Hello, this is Todd Law again, vice-president of NTAF and senior product manager at Spirent Communications. Last time I wrote about the various reasons people choose to automate, but this time I wanted to ask an even more fundamental question, namely, what is automation?
This question may seem strange to ask since clearly most of us have some feeling and understanding for what automation is. But if you think about it for more than a few seconds, the answer to the question is not necessarily so clear.
Perhaps let me start by stating what automation is not.
Automation is not the writing scripts or programs. There is a common perception in the networking space where automation is often equated with using the API of a product. Most test tools do indeed provide both a GUI and an API, and both are valid means to using those tools. However, we should not confuse the means for automation with automation itself. It is, in fact, possible to automate using a GUI interface, and also possible to drive many test tools by firing off Tcl commands one by one. With that important distinction being made, I do of course accept that automation is frequently achieved by writing scripts that utilize test tools’ APIs.
So having separated the means by which automation can be achieved from the idea itself, let’s now attempt to state what automation is. If you look it up in a dictionary, you will find a somewhat self-referential definition that says “automation is the act or process of getting a machine to be more automatic”. If you look up “automatic”, you will find something like, “capable of operating without control or intervention”.
If we glue those two definitions together to come up with a single, unified definition (and taking some liberties to simplify things a little) we could then define automation to be “the process of getting a machine to be more capable of operating on its own”.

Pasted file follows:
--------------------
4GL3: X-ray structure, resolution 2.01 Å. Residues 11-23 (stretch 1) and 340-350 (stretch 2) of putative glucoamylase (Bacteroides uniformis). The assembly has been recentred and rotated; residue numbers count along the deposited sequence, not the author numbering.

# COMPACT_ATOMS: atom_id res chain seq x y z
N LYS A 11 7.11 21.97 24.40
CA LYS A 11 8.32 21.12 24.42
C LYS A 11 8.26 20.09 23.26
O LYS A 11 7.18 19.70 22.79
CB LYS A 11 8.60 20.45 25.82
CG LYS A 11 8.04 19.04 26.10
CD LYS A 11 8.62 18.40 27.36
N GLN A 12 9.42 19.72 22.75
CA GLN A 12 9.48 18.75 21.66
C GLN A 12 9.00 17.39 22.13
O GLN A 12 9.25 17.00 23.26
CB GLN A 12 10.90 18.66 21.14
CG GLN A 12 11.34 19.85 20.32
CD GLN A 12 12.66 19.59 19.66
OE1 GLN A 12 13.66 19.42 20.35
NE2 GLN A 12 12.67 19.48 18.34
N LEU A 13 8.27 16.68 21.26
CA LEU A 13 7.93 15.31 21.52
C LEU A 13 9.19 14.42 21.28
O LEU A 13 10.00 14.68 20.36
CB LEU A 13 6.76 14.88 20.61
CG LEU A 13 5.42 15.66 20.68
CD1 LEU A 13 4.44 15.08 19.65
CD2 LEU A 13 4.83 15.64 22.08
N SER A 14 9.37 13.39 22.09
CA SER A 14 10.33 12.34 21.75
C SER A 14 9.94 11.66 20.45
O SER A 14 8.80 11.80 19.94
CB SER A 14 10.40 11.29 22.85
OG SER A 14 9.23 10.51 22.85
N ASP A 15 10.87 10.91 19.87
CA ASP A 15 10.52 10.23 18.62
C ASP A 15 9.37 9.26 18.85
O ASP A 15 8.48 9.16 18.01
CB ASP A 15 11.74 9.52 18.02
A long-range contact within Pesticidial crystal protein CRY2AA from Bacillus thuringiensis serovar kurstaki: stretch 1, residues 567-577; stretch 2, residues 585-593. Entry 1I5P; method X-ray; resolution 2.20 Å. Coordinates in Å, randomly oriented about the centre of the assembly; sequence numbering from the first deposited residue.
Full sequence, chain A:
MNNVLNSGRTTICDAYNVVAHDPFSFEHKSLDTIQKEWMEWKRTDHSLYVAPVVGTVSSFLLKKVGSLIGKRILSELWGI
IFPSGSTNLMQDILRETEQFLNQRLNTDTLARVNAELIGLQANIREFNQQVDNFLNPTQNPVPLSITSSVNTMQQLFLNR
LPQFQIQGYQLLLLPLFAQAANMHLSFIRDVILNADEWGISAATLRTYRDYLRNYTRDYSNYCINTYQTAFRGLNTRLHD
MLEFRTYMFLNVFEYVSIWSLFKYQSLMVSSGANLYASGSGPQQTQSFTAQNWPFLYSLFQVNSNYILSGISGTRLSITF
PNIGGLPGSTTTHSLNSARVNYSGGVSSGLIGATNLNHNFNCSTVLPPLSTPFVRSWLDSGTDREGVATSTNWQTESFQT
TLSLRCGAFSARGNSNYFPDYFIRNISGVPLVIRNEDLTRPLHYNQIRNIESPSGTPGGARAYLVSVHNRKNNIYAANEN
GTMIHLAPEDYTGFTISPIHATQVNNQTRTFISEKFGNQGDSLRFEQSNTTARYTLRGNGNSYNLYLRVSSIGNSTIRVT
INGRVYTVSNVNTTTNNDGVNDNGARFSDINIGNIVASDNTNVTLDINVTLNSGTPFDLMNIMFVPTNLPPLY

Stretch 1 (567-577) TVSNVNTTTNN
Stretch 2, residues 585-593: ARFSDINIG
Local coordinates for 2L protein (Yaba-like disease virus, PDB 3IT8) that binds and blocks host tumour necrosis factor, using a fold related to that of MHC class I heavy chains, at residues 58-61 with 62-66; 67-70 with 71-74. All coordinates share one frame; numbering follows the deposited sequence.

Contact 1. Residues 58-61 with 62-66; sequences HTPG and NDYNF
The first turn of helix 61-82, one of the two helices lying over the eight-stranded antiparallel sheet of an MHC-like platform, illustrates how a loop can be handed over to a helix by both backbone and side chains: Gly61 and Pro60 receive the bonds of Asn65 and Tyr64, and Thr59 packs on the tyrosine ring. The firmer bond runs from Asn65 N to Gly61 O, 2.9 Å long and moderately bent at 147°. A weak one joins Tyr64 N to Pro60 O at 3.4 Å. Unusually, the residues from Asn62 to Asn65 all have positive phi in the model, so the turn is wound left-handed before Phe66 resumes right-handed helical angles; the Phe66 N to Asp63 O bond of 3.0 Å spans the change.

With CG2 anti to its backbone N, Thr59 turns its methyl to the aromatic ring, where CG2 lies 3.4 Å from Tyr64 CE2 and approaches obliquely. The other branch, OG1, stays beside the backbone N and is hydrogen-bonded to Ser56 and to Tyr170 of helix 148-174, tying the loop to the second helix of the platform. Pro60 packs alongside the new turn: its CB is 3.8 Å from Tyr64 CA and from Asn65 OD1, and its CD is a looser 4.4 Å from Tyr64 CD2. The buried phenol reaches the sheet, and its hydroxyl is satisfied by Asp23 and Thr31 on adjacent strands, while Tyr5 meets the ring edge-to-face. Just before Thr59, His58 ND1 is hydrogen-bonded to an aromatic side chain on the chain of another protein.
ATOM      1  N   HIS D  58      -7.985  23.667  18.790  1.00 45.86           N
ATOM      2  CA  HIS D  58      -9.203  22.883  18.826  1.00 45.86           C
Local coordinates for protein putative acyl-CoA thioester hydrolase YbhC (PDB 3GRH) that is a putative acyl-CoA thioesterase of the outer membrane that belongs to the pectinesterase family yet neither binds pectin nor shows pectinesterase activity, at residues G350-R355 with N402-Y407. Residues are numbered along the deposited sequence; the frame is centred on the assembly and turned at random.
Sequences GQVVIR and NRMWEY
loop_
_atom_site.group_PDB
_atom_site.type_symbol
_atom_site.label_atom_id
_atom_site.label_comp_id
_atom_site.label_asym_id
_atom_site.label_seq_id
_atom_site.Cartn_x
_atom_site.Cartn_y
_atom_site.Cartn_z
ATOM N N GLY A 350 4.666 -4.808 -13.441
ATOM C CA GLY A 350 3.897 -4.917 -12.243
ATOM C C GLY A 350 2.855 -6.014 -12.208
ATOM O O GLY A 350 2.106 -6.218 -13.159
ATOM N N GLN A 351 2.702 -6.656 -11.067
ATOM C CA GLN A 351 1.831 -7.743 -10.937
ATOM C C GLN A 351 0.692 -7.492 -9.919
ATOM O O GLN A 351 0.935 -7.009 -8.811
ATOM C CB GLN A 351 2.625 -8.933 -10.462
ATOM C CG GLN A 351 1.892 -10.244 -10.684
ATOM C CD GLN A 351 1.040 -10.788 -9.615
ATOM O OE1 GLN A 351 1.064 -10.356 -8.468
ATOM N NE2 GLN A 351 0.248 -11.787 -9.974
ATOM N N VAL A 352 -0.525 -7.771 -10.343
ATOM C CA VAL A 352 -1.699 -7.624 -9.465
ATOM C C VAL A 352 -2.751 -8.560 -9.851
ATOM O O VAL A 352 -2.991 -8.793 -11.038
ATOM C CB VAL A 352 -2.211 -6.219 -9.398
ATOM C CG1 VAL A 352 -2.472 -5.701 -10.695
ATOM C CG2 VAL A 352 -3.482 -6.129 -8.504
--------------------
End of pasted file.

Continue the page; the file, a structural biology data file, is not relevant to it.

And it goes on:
It is worth noting that the definition uses the word ‘more’ which is a relative term. I like this, because it reflects the reality of automation in that the goalposts keep moving. For example, in the network test space, traffic generators started off as fairly simple frame blasters (which were themselves an extension of even more basic bit blasters). Gradually over time, however, traffic generators have added the capabilities to emulate a plethora of protocols, which are, in a sense, a form of automation, in that packetized responses are sent automatically from the tester to the device under test in response to the stimuli of specific incoming packets. Such emulations hold up one side of a protocol conversation with a counterpart in the device under test. Emulations have been a natural evolution of test tools as the ways in which the Internet is used has exploded over the past decade. Emulations provide the ability to test higher-up layers in the 7-layer OSI model of networking, and the various services that depend on underlying infrastructure.
Supporting multiple emulations is now the norm, and the expectations for automation continue to rise. Routers, and the tools used to test them, now more resemble high-end computers than simple hardware designed primarily for the narrow-purpose of forwarding packets. Routers are now capable of doing so many things that the number of test cases usually reaches into the thousands. Vendors and customers need to apply ever more automation simply to validate the vast scope of functionality, scale and performance, not to mention a continuing cascade of new features with each software release.
So how can network testing be more automatic than it is now?
Well, automation could be applied to many more parts of the network test puzzle: reservation, scheduling, inventory, topology, execution, inventory, reporting and authoring. All of these items are the stated priorities for NTAF. Moreover, since these problems frequently involve the multiple test tools as well as the devices under test, there is a clear need for standards in each of these areas to achieve the efficiencies possible via automation. Creating such standards, and driving their implementation, is the primary objective of NTAF itself. These are the problems we are working on, or will be working on, in the NTAF technical committee.